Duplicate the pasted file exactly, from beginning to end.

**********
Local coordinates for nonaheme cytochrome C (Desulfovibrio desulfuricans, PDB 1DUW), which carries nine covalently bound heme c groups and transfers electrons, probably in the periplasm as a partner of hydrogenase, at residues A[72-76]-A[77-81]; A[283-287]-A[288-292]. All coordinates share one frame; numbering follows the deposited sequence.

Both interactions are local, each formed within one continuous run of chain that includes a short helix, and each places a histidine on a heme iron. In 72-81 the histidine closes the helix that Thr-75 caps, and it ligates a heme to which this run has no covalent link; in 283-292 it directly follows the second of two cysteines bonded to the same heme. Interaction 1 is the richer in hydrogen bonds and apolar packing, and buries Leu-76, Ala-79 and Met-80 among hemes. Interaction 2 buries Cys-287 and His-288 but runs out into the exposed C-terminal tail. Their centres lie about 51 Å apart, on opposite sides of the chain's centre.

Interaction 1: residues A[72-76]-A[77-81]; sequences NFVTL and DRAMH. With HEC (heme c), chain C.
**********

Local coordinates for nonaheme cytochrome C (Desulfovibrio desulfuricans, PDB 1DUW), which carries nine covalently bound heme c groups and transfers electrons, probably in the periplasm as a partner of hydrogenase, at residues A[72-76]-A[77-81]; A[283-287]-A[288-292]. All coordinates share one frame; numbering follows the deposited sequence.

Both interactions are local, each formed within one continuous run of chain that includes a short helix, and each places a histidine on a heme iron. In 72-81 the histidine closes the helix that Thr-75 caps, and it ligates a heme to which this run has no covalent link; in 283-292 it directly follows the second of two cysteines bonded to the same heme. Interaction 1 is the richer in hydrogen bonds and apolar packing, and buries Leu-76, Ala-79 and Met-80 among hemes. Interaction 2 buries Cys-287 and His-288 but runs out into the exposed C-terminal tail. Their centres lie about 51 Å apart, on opposite sides of the chain's centre.

Interaction 1: residues A[72-76]-A[77-81]; sequences NFVTL and DRAMH. With HEC (heme c), chain C.